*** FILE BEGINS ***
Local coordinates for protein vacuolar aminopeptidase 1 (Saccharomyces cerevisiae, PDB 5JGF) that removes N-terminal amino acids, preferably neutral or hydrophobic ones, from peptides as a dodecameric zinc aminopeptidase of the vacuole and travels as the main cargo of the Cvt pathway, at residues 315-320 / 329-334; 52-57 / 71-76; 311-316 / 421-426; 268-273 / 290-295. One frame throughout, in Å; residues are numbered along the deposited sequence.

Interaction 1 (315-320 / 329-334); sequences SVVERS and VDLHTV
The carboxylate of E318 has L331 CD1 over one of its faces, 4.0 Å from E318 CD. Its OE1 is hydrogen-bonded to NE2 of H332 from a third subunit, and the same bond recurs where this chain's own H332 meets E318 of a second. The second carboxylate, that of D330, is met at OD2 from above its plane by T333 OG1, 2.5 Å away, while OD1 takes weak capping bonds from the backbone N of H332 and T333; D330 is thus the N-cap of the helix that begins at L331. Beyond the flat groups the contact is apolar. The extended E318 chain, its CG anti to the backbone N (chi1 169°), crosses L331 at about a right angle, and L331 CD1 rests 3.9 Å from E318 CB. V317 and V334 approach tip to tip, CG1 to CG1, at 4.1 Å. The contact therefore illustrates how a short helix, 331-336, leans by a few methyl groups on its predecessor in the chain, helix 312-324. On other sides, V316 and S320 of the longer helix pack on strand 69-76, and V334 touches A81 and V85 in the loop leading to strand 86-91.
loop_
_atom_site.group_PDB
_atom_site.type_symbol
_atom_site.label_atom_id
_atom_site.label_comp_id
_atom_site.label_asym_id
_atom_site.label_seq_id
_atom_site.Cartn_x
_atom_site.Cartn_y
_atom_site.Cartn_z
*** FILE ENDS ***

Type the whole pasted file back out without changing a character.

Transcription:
Local coordinates for protein vacuolar aminopeptidase 1 (Saccharomyces cerevisiae, PDB 5JGF) that removes N-terminal amino acids, preferably neutral or hydrophobic ones, from peptides as a dodecameric zinc aminopeptidase of the vacuole and travels as the main cargo of the Cvt pathway, at residues 315-320 / 329-334; 52-57 / 71-76; 311-316 / 421-426; 268-273 / 290-295. One frame throughout, in Å; residues are numbered along the deposited sequence.

Interaction 1 (315-320 / 329-334); sequences SVVERS and VDLHTV
The carboxylate of E318 has L331 CD1 over one of its faces, 4.0 Å from E318 CD. Its OE1 is hydrogen-bonded to NE2 of H332 from a third subunit, and the same bond recurs where this chain's own H332 meets E318 of a second. The second carboxylate, that of D330, is met at OD2 from above its plane by T333 OG1, 2.5 Å away, while OD1 takes weak capping bonds from the backbone N of H332 and T333; D330 is thus the N-cap of the helix that begins at L331. Beyond the flat groups the contact is apolar. The extended E318 chain, its CG anti to the backbone N (chi1 169°), crosses L331 at about a right angle, and L331 CD1 rests 3.9 Å from E318 CB. V317 and V334 approach tip to tip, CG1 to CG1, at 4.1 Å. The contact therefore illustrates how a short helix, 331-336, leans by a few methyl groups on its predecessor in the chain, helix 312-324. On other sides, V316 and S320 of the longer helix pack on strand 69-76, and V334 touches A81 and V85 in the loop leading to strand 86-91.
loop_
_atom_site.group_PDB
_atom_site.type_symbol
_atom_site.label_atom_id
_atom_site.label_comp_id
_atom_site.label_asym_id
_atom_site.label_seq_id
_atom_site.Cartn_x
_atom_site.Cartn_y
_atom_site.Cartn_z